Tokyo pressures Brussels to bury alarming report on mad cow disease

Tokyo pressures Brussels to bury alarming report on mad cow disease

June 17, 2001 Agence France Presse by Regis Arnaud

Japan's agricultural ministry is pressuring Brussels to block publication of an alarming report by the European Commission on mad cow disease in Japan, said European diplomats.

"Tokyo is very worried and keeps on sending delegations to Brussels to ask for a delay in publication of the report," said a diplomat from the European Commission's Tokyo office, who declined to be named.

"On May 11, for the third time in a row the Scientific Steering Committee (SSC) delayed the publication of its evaluation concerning BSE in Japan," said another member from the EC's Japanese branch, who also wished to remain anonymous.

The SSC in charge of nutritional safety in the European Union (EU), evaluates the risk-level of mad cow disease -- or bovine spongiform encephalopathy (BSE) -- in various non-member countries to prevent importations of contaminated meat into the EU.

SSC reports on numerous countries have already been publicised, but an official comment on Japan has yet to materialise.

A country is allocated a grade from one to four according to its perceived risk of contracting BSE. The higher the grade the greater the chance of BSE having already contaminated the food chain.

According to sources close to the SSC Japan has been given a risk-three rating -- the worst grade of any nation to date.

"Japan is a safe country as far as BSE is concerned. There has not been any case so far and we don't think we are at risk," said an official from the meat and egg division of the Ministry of Agriculture Forestry and Fisheries (MAFF).

Imports to Japan of animal feed from Britain, where the disease was first identified, stood at 132 tonnes per year in 1990 but had dropped to zero by 1997, according to data from the UK customs office.

The risk of contracting BSE domestically is very weak, according to Japan's scientific community.

"Of course we imported some suspect material from Europe," said doctor Takashi Yokoyama from the national institute of animal health.

"Animal feed is mostly used for fertility, for soil, or plant growing. Because of this I think there is little risk," he said.

But according to a foreign scientist close to the contentious report on the possibility of BSE in Japan: "A risk occured from the moment they started importing animal feed."

The quantity of feed imported by Japan was sufficient to trigger an epidemic, he said.

"BSE in Japan is a time-bomb waiting to explode," he said. "The Japanese do not want to look for it therefore they do not find it."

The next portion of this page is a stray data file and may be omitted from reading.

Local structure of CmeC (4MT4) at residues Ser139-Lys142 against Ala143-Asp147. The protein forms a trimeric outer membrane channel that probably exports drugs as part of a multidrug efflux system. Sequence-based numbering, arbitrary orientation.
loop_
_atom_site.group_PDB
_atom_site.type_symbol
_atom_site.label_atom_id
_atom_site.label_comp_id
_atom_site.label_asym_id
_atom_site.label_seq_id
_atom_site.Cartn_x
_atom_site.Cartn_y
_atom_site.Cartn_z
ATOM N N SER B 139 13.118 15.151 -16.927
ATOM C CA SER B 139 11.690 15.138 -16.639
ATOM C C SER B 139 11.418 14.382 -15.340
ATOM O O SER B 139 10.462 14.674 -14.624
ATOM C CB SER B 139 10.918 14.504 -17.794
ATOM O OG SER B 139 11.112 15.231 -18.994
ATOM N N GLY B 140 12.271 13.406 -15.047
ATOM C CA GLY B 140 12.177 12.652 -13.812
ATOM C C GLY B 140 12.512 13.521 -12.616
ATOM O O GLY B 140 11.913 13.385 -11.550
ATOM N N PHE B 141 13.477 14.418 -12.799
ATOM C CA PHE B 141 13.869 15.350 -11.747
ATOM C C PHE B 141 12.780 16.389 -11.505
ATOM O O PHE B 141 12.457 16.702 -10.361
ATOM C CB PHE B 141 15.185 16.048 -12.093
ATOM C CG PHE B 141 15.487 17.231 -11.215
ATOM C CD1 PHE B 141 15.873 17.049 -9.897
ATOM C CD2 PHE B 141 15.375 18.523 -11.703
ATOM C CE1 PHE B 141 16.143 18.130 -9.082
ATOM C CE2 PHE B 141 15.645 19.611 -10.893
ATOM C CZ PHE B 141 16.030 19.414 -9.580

"The Japanese agricultural ministry has asked to present new elements to the SSC. But it does not have anything fresh to say," he continued.

Political pressure and concern from Japan's farming community have made the ministry falter, said the scientist.

"It does not want to scare Japanese consumers and hopes the problem will just disappear."

Takashi Onodera, Japanese government advisor on food safety and professor of molecular immunology at the University of Tokyo, said: "The SSC's rating is unfair but it is true that we must intensify our controls.

"This year Japan will only buy 300 test kits to determine the health of her cattle."

Japan really needs 30,000 kits to conduct a more thorough survey of its cattle, said the professor.

"If you want top quality traditional Japanese beef you need meat with thin bones and a lot of fat, i.e. an old cow -- killed when it is about seven years of age."

The length of incubation for BSE to develop in a cow is around five and a half years "which means, in theory, Japanese beef is in a high-risk category," Onodera explained.

But in practice, "because cattle feed given to Japanese cows is soya bean or beer based, there is hardly any real risk," he said.

There could be serious repercussions on European meat exports to Japan if the SSC eventually publishes its report, warned the European diplomat.

"Japan -- which has already imposed a ban on all beef imports from Europe for fear of sparking a BSE epidemic -- could raise a partial block on European pork, triggered by a recent outbreak of foot and mouth disease, to cover all pig meat coming from the EU as well," he said.

Such a move would be painful for countries like Denmark, which -- at 200,000 tonnes of meat a year -- accounts for 80 percent of all European pork imported to the archipelago and 33 percent of all pig-meat imports to Japan.

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